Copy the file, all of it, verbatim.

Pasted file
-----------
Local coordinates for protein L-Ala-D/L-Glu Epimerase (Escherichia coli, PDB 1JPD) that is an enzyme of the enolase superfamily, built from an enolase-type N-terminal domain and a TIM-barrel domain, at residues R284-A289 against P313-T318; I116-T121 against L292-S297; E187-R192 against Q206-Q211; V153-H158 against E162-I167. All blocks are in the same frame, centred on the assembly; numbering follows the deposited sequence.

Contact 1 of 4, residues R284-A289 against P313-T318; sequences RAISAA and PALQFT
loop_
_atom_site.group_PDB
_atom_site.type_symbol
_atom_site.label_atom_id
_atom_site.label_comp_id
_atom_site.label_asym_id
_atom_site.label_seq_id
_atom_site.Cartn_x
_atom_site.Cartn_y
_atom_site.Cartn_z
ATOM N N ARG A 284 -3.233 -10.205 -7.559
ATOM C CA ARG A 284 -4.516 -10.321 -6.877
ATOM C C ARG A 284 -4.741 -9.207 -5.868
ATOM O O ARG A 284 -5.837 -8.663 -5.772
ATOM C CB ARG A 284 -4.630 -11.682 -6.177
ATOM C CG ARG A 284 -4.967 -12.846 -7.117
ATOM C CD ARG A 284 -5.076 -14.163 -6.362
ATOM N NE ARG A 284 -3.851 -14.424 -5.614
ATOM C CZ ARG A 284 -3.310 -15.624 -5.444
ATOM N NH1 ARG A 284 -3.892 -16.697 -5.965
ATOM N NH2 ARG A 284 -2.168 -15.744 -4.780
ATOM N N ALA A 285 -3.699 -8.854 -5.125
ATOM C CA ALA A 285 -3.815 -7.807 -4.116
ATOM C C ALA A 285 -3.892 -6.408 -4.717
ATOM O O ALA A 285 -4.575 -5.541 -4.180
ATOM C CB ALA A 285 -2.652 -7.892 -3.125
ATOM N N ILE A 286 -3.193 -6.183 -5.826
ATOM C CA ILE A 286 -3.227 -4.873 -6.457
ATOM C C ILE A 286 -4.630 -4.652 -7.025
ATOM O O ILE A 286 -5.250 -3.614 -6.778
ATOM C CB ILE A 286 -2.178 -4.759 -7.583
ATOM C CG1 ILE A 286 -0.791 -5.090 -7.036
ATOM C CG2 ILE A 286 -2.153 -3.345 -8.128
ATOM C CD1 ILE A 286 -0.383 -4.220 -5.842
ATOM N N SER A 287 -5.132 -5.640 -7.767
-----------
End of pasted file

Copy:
Local coordinates for protein L-Ala-D/L-Glu Epimerase (Escherichia coli, PDB 1JPD) that is an enzyme of the enolase superfamily, built from an enolase-type N-terminal domain and a TIM-barrel domain, at residues R284-A289 against P313-T318; I116-T121 against L292-S297; E187-R192 against Q206-Q211; V153-H158 against E162-I167. All blocks are in the same frame, centred on the assembly; numbering follows the deposited sequence.

Contact 1 of 4, residues R284-A289 against P313-T318; sequences RAISAA and PALQFT
loop_
_atom_site.group_PDB
_atom_site.type_symbol
_atom_site.label_atom_id
_atom_site.label_comp_id
_atom_site.label_asym_id
_atom_site.label_seq_id
_atom_site.Cartn_x
_atom_site.Cartn_y
_atom_site.Cartn_z
ATOM N N ARG A 284 -3.233 -10.205 -7.559
ATOM C CA ARG A 284 -4.516 -10.321 -6.877
ATOM C C ARG A 284 -4.741 -9.207 -5.868
ATOM O O ARG A 284 -5.837 -8.663 -5.772
ATOM C CB ARG A 284 -4.630 -11.682 -6.177
ATOM C CG ARG A 284 -4.967 -12.846 -7.117
ATOM C CD ARG A 284 -5.076 -14.163 -6.362
ATOM N NE ARG A 284 -3.851 -14.424 -5.614
ATOM C CZ ARG A 284 -3.310 -15.624 -5.444
ATOM N NH1 ARG A 284 -3.892 -16.697 -5.965
ATOM N NH2 ARG A 284 -2.168 -15.744 -4.780
ATOM N N ALA A 285 -3.699 -8.854 -5.125
ATOM C CA ALA A 285 -3.815 -7.807 -4.116
ATOM C C ALA A 285 -3.892 -6.408 -4.717
ATOM O O ALA A 285 -4.575 -5.541 -4.180
ATOM C CB ALA A 285 -2.652 -7.892 -3.125
ATOM N N ILE A 286 -3.193 -6.183 -5.826
ATOM C CA ILE A 286 -3.227 -4.873 -6.457
ATOM C C ILE A 286 -4.630 -4.652 -7.025
ATOM O O ILE A 286 -5.250 -3.614 -6.778
ATOM C CB ILE A 286 -2.178 -4.759 -7.583
ATOM C CG1 ILE A 286 -0.791 -5.090 -7.036
ATOM C CG2 ILE A 286 -2.153 -3.345 -8.128
ATOM C CD1 ILE A 286 -0.383 -4.220 -5.842
ATOM N N SER A 287 -5.132 -5.640 -7.767